Reply To: What is philosophy?

  • Encyclios

    April 3, 2023 at 8:32 AM

    Humanism and the Renaissance

    With humanism and the Renaissance, philosophy continues to be a form of totalizing knowledge, but its accent changes, because it begins to assume those characteristics of mundanity that are generally thought of when we speak of modern thought. As such, it is essentially focused on the earth, the individual, the historian, all interests that are obviously not absent in medieval philosophy and culture, but are clearly surpassed by the interest in the transcendent. Nor, on the other hand, can it be said that the philosophy of humanism and the Renaissance is an irreligious philosophy. But the religious necessity arises from the dignity of man himself, from his superiority over other creatures, from his centrality in the universe, from his being made in the image of God. The new attitude is manifested in the rediscovery of the classics, in the controversy against scholastic logic, in the controversy against theological disputes. The rediscovery of the classics is not a simple philological rediscovery, but rather their “imitation” and, at the same time, the creation of a new ideal of life taken from these models.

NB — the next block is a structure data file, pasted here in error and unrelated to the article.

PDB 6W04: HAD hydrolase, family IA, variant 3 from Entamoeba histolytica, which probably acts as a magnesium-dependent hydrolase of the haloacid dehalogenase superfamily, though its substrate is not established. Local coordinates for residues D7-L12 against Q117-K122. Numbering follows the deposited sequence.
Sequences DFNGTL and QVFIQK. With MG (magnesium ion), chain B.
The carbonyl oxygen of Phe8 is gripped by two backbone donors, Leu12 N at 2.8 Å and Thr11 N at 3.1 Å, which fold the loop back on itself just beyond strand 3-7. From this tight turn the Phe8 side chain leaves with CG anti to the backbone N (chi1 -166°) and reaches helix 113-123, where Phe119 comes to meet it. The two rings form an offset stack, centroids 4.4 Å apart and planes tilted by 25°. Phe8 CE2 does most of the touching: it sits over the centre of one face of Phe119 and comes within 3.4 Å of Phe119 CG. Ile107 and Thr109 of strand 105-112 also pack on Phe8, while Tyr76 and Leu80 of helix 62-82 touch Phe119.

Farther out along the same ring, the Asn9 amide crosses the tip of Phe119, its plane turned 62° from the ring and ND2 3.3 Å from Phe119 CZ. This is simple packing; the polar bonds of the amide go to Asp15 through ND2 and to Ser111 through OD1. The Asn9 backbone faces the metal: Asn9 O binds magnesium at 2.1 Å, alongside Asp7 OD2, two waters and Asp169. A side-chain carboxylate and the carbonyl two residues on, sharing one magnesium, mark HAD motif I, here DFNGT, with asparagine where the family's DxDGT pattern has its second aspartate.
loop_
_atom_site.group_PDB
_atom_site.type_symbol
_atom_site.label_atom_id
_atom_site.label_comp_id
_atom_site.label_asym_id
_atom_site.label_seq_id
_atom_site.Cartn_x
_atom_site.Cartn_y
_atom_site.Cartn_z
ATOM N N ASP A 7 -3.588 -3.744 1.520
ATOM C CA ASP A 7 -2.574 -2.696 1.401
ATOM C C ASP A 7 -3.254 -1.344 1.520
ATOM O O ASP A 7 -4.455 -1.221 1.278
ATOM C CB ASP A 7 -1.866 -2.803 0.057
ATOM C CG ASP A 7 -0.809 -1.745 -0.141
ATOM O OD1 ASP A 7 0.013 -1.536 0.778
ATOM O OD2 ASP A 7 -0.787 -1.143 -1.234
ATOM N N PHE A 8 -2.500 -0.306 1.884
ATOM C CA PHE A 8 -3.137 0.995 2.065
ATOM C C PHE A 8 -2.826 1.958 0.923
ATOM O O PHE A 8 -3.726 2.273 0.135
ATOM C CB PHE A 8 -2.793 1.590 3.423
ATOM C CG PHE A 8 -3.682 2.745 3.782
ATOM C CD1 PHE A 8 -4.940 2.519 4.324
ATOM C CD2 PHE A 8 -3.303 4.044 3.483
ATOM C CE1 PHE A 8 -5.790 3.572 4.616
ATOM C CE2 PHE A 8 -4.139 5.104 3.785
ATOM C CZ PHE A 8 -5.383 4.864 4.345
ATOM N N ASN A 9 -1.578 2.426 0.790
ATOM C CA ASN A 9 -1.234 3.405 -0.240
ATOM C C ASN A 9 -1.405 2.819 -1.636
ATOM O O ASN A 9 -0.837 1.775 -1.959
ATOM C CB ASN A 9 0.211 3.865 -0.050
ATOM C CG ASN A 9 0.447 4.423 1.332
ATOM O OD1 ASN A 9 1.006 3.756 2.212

The polemic against scholastic (and Aristotelian) logic is configured as a polemic against an abstract discipline, in the sense of being artificial and useless for research. The polemic against theological dispute is also a polemic against insubstantial and gratuitous mental contrivances. These forms of “abstraction” are opposed, on the one hand, to attempts at other logics that are closer to the concrete processes of the mind and the psychological knowledge of man, and, on the other hand, to the concrete religious experience as lived by the believer. In this way, the principle of tolerance is affirmed, which derives from the importance of the common features of the various religions and from the insignificance of the elements that differ and contrast.